Get Up to Get Down

Spring ski mountaineering. 
Want to lay down some turns on a few local summits and couloirs this spring? Ski mountaineering is the name, and combining technical mountaineering with steep skiing is the game. But the stakes are often high in steep, exposed terrain and on firmer snow. Get the training, gear, experience, and beta to travel safely before heading out. Here’s a start. 

Guided ski-mountaineering camps and courses are a fun way to learn from the pros and ski some amazing terrain before heading out on your own. Multi-day, all-inclusive camps are available locally at Bell Lake Yurt (, or in Cooke City at Zimmer Yurt ( Or hire a guide for a day and go ski something outside your comfort zone. 

Gear List

-Ice axe 

A helmet can protect against falling rock and ice (a common and serious spring hazard), crampons are necessary for climbing firm snow securely, and an ice axe is crucial for self-arrest in the event of a fall.

Other items

-Anchor-building gear 

Having the right tools (above) means nothing if you don’t know how to use them. Don’t just buy the gear and go for it—learning proper crampon and self-arrest techniques takes practice. Spend a day with a guide or mentor, and get comfortable with falling and arresting, crampon transitions, and various strategies for moving uphill (and down). If it’s steep and firm enough that you’re strapping crampons on, you also need to consider the skiing you plan to do. Is it too icy? Will it soften? Are you confident you can ski safely and in control? Getting up is only half the journey—you have to get down as well.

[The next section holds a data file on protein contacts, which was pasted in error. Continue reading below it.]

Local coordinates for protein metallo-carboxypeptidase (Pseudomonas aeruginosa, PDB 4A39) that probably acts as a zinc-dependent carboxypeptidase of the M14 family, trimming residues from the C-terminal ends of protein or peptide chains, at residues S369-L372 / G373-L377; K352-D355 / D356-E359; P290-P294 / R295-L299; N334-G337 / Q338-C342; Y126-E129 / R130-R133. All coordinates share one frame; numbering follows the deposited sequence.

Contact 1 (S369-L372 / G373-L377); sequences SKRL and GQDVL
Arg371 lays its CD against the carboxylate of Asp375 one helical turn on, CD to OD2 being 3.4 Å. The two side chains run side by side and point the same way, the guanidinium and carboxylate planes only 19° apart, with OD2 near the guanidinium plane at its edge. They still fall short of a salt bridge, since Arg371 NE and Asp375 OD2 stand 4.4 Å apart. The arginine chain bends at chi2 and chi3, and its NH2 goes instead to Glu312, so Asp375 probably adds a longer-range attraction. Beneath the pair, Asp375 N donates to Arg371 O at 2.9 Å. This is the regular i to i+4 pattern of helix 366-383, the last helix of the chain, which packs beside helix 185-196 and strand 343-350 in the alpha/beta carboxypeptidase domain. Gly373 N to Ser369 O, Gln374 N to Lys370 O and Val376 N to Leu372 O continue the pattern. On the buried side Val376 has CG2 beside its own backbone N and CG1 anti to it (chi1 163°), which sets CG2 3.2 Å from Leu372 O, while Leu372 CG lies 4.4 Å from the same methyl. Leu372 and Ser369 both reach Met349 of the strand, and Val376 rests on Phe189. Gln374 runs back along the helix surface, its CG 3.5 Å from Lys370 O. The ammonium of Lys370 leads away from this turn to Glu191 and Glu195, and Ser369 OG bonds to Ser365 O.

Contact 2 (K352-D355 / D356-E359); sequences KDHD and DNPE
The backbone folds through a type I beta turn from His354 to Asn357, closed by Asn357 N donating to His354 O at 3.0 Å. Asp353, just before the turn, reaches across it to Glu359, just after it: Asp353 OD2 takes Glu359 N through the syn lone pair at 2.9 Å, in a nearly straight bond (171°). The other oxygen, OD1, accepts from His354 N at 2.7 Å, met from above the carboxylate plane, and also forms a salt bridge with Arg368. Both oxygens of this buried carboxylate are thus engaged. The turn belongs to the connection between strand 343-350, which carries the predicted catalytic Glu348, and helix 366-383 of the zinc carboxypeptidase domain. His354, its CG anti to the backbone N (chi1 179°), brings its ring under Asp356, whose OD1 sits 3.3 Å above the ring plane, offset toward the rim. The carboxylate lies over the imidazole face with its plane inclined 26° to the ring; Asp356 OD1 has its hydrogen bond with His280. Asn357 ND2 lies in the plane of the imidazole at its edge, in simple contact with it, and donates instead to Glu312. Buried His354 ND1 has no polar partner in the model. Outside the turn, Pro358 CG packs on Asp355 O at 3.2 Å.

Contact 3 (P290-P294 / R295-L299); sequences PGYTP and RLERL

Ski mountaineering objectives abound in southwest Montana—here are a few to check out.

The Bridgers: The Great One, Arrowhead
The Spanish Peaks: Gallatin Peak, Fourth of July Couloir
Hyalite: Pinner Couloir, the Laser
The Beartooths: June Couloir, Waterfall Chute